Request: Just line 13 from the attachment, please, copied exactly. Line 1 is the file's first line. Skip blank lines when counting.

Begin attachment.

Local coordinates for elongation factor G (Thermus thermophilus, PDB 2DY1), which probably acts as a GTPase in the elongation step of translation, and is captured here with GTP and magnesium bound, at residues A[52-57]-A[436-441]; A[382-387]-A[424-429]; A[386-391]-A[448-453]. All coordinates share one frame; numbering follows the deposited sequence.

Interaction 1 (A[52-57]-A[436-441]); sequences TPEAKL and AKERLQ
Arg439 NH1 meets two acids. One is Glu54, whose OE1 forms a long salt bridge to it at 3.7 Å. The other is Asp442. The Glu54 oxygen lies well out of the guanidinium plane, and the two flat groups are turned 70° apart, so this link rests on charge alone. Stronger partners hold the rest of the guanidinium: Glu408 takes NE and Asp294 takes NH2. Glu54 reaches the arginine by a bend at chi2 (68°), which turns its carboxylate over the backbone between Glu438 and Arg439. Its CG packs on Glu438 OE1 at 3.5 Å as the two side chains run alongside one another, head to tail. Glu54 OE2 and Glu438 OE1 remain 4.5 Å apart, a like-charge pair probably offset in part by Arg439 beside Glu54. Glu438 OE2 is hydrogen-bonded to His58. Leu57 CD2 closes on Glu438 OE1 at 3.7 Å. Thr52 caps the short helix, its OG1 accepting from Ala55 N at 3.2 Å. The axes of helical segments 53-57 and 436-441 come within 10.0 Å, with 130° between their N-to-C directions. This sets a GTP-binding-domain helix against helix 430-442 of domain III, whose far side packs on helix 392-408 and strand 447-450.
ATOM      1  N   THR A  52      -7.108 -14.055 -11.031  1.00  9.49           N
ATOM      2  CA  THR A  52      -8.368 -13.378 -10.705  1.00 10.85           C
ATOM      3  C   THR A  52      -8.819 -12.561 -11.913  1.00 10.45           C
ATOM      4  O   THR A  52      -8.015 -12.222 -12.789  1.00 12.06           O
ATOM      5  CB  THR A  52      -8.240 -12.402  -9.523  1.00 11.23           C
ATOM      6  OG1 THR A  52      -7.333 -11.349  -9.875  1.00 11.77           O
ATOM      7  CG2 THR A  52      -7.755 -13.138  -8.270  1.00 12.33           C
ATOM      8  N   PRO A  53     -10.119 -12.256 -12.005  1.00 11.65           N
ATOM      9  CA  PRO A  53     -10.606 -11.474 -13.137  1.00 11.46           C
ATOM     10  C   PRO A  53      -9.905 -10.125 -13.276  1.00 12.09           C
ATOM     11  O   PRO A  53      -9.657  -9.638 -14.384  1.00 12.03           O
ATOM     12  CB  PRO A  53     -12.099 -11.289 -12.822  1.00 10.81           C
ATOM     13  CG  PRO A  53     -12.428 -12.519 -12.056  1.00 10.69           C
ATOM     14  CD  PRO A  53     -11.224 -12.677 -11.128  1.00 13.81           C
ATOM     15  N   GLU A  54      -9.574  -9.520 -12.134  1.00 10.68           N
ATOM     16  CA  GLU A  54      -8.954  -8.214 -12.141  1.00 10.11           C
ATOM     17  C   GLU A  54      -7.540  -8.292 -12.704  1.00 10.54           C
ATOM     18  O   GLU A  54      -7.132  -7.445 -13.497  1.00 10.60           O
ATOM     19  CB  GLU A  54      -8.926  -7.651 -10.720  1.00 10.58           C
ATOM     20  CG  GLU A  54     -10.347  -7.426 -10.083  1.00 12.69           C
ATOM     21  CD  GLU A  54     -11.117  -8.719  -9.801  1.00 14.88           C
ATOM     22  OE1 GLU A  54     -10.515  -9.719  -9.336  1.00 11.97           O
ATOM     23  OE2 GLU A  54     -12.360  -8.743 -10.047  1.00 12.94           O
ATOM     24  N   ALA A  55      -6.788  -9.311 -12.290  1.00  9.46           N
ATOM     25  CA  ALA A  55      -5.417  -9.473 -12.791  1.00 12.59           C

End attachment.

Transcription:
ATOM     10  C   PRO A  53      -9.905 -10.125 -13.276  1.00 12.09           C